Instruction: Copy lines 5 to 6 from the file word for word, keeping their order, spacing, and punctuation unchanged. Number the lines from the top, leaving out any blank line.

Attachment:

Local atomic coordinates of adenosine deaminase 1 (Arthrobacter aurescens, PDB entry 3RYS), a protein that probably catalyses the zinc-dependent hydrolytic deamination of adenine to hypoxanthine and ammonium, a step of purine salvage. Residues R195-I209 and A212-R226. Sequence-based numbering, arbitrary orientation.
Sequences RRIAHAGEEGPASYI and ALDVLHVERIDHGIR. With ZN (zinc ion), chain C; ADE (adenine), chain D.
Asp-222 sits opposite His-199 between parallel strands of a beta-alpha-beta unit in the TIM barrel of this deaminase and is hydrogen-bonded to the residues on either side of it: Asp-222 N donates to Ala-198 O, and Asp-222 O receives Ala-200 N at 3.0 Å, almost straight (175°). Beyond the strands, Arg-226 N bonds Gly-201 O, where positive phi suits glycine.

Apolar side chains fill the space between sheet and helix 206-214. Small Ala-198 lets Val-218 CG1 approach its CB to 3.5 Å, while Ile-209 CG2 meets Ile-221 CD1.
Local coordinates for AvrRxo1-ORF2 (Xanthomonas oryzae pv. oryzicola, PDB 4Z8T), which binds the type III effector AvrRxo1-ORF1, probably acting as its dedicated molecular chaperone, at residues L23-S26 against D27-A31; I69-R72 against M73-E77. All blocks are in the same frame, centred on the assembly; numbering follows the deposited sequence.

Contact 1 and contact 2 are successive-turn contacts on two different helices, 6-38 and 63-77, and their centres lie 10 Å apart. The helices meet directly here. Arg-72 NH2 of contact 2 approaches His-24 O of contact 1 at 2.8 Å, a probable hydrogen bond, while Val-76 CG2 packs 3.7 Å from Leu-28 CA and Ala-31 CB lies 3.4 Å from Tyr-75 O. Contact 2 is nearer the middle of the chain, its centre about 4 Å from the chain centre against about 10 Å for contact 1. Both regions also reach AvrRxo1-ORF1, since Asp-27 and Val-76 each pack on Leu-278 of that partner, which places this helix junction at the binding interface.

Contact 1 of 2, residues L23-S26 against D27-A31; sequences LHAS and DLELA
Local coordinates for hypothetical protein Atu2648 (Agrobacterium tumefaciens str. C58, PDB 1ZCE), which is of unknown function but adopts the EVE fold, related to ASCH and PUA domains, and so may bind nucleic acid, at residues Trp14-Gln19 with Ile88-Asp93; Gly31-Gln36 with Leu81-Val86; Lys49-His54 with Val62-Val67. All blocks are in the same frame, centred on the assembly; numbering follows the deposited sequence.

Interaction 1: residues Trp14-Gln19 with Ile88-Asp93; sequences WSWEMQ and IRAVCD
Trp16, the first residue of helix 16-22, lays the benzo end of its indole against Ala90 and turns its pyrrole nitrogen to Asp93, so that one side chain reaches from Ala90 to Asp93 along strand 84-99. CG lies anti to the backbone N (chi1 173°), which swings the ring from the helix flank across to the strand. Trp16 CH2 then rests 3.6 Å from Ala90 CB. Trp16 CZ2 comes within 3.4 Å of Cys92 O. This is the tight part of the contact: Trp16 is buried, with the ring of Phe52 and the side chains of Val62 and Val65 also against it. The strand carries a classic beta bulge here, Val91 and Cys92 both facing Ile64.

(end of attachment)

Local coordinates for AvrRxo1-ORF2 (Xanthomonas oryzae pv. oryzicola, PDB 4Z8T), which binds the type III effector AvrRxo1-ORF1, probably acting as its dedicated molecular chaperone, at residues L23-S26 against D27-A31; I69-R72 against M73-E77. All blocks are in the same frame, centred on the assembly; numbering follows the deposited sequence.

Contact 1 and contact 2 are successive-turn contacts on two different helices, 6-38 and 63-77, and their centres lie 10 Å apart. The helices meet directly here. Arg-72 NH2 of contact 2 approaches His-24 O of contact 1 at 2.8 Å, a probable hydrogen bond, while Val-76 CG2 packs 3.7 Å from Leu-28 CA and Ala-31 CB lies 3.4 Å from Tyr-75 O. Contact 2 is nearer the middle of the chain, its centre about 4 Å from the chain centre against about 10 Å for contact 1. Both regions also reach AvrRxo1-ORF1, since Asp-27 and Val-76 each pack on Leu-278 of that partner, which places this helix junction at the binding interface.